I want to jot down some stuff about the digital tools I use to get things done. This would be very sketchy at the beginning, and I’ll try to add more as I go along…
As I already said, I was a Linux guy for about 10 years and I just turned to Mac several months ago. While in Linux there is no such thing such as productivity, but only challenges, in the real world you find yourself in situations where you can actually must to deliver in a specific context. The beauty of Linux is that you can accomplish virtually anything you want with a little bit of tweaking and a little bit of programming and a little bit of neglecting your family ;-). It’s the ideal framework for new trends and for research. And also, incredibly stable.
But Mac, that’s another story. It’s a thing you can actually use to do things, do them with elegance, and also have a life. It’s not suitable for a server, as far as I know. I wouldn’t host on a Mac platform unless I would be forced to. But I would use it every day to write my stuff, get organized and code. Here’s a list of what I use:
Basic Sketching of Ideas
OmniOutliner from OmniGroup. Easy to use. Intuitive. Powerfull. Let me concentrate on the flow of the thoughts. Never used an outliner before, only if I don’t count the extensive use of dashes in vi and other terminal-based editor in Linux, like joe or pico. OmniOutliner come out first after trying several of its competitors.
MindManager from MindJet. I was one of the lucky guys that got a free license in a blogger related program and now I’m in love with it. I use MindManager to actually visually draw my thoughts and see how they interact with one eachother. Usually I end up by tossing a project or an idea that sounded so reasonable and eye-catching at the beginning, but once analysed into a mind map proved to be unusable. Once MindManager-ed, meaning once an idea has proven to be viable by passing the mind map exam, it can go further and turn into a project.
OmniPlan from OmniGroup. This tool is new, but is awesome. I already used it for several weeks now and it turned out to be one of the easiest way to actually put my real projects together. Besides the normal GANTT stuff that we all use, there are some gems like: Resource and Calendar view that make my life a lot easier. My projects are usually about web applications and involves a lot of human resources. Using OmniPlan gave me at some point a very strange but refreshing feeling that I can actually know the workload of each of my programmers.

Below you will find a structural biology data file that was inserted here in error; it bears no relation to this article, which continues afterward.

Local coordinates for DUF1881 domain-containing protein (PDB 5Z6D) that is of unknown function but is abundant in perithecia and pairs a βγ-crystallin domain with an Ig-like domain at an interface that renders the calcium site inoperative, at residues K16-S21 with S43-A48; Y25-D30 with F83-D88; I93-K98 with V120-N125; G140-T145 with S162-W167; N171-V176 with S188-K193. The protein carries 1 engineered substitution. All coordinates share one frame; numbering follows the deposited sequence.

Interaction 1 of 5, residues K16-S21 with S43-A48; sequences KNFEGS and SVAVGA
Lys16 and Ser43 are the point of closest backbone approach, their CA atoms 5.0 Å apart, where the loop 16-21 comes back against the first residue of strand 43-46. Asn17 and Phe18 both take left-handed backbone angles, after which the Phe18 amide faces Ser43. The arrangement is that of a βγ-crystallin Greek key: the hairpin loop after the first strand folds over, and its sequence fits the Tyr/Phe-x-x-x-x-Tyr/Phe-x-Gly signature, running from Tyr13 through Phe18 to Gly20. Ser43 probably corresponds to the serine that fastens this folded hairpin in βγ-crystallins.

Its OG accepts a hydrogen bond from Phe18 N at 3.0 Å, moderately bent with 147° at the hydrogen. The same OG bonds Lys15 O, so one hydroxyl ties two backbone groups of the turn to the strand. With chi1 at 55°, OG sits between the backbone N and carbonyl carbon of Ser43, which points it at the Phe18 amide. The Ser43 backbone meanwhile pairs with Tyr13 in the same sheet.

ThinkingRock from an Australian company called Avente Pty. Ltd. It’s a Java implementation, that passed the 1.0 version (at this time they are at 1.2.3 version) and it follows very closely the GTD methodology of David Allen. I tried a lot of applications (including kinkless GTD since I am such a passionate fan of OmniOutliner) but none let me with a clearer mind that ThinkingRock.
Email Reading and Management
Mail.app from Mac Os X. I have only three main folders: Answer ASAP, Waiting For and Reference. The only one that it actually grows is Reference, where I allow myself to have trees of topics and hold related messages there. The Answer ASAP is where I route all the messages from my Inbox that aren’t answered right now and also are not deleted. Once answered, the messages are moved to Reference, or deleted. If one of the message implies another person, I BCC myself, and then move the received message into the Waiting For mailbox.
NeoOffice, a port to Mac of OpenOffice, with significantly low rates of crashing… Never had an import problem, but that should be obvious, since NeoOffice is based on OpenOffice. I tend not to use spreadsheets extensively (I found out that I can outline a minimal budget in OmniOutliner Pro if I really need that…) and also read text documents only when I have to.
Zend Studio 5.0 form Zend. I love the code folding feature, as I have rather large projects and seeing all the functions or DocBlocks at a glance make my life easier. The integration with PHPDocumentator is also a big plus, not to mention the very good code completion. And, surprisingly enough, is not so resource hungry as I thought at the begining.
Every once in a while I surprise myself fiddling into a terminal with some bash commands, but this is just a temporary trauma from my Linux days. I guess.
This setup allows me to have pretty nice level of productivity while letting me enough time to enjoy other, non-work related, activities.
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